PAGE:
In Sfakia, a mountainous area of Southwestern Crete that falls into the sea, and specifically in Loutro village, there is the custom of offering man-shaped breads to St. Antonios on the 17th of January, date of his name’s celebration.
The custom of anthropomorphic breads or foods is found in several cultures. Small anthropomorphic breads, known as “muertitos,” and skulls made of spun sugar, are basic elements in the Day of the Dead in Mexico. The Christ resurrected in paste of almonds is a product of Liguria of Italy, in order to celebrate His triumph on the Death. In Transylvania, breads in shape of baby are known as the small fathers of the house. Despite the prohibition of the Council of Liptin at 743 AD, on the making idols of flour, the small fathers did not stop exist.
In Greece, anthropomorphic sweet breads as Lazarakia and Easter breads are connected with the Ressurection of Christ. However they also symbolize the ressuraction of nature, the abudance and fertility.
The anthropomorphic breads and cakes have their roots in a very distant past, when fertility symbolism was a basic element in several rites and feasts. Arrephoria was an Athenian hidden rite revolving around two virgin priestresses of goddess Athena, called Arrephoroi, which perhaps means ‘Carriers of Unspoken things’. These unspoken things were snakes and phallos made of dough, both symbols of fertility. Haloa was athenian women’s orgiastic festival, in honor of Dionysos and Demeter. The word Haloa comes from the ancient Greek word halos which implies the threshing floor. The feast included phallos and pudenda-shaped breads.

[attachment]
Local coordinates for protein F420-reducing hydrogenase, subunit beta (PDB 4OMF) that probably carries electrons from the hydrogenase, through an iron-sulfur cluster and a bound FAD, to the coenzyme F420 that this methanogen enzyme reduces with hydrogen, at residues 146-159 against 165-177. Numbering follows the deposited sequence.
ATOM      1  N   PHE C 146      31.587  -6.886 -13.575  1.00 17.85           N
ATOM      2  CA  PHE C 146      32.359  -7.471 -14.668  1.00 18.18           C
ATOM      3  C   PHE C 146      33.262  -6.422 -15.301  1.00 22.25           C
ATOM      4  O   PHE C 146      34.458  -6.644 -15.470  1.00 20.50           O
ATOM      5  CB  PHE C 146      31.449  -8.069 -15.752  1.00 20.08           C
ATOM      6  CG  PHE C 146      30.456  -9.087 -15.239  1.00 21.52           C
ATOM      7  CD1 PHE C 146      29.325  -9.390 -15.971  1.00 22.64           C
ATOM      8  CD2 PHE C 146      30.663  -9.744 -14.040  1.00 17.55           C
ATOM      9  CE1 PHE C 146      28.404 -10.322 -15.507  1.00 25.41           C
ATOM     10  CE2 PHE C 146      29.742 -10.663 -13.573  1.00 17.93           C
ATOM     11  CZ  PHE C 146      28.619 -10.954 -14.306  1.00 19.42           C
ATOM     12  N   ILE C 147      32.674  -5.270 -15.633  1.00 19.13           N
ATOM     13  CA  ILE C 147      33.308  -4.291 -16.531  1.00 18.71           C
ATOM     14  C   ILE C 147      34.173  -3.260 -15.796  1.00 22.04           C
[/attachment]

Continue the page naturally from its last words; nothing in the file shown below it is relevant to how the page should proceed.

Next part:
The anthropomorphic bread is strong development of the human sacrifice. Homer describes a such ritual killing saying that Achilleus demanded the sacrifice of 12 noble young Trojans on Patroclus funeral pyre. However, in Greece the human sacrifices were rather scanty. Soon they were replaced by artifacts, personal objects or man-shaped breads.
The difference between breads of St. Antonios and the anthropomorphic Easter breads is that the first ones are oblations, not festive breads. St. Antonios is seen as one of the founders of Christian monasticism but the Sfakians consider him as a healer. If they or their families or even their animals become ill, the Sfakian women make and offer breads in the shape of the sick person or animal, or in the shape of the sick part of the body (legs, arms, etc.) The bread is given after the cure, in exchange of the received health. On the 17th of January, these breads are placed in front of the sanctuary in the cavernous temple of St. Antonios, and after the liturgy are cut into small pieces and offered to the congregation. This custom has been waning in recent years, and the bread-oblations are quite simple, even abstract. However, in past the appearance of these breads was quite elaborated and was a subject of an informal competition between the makers.
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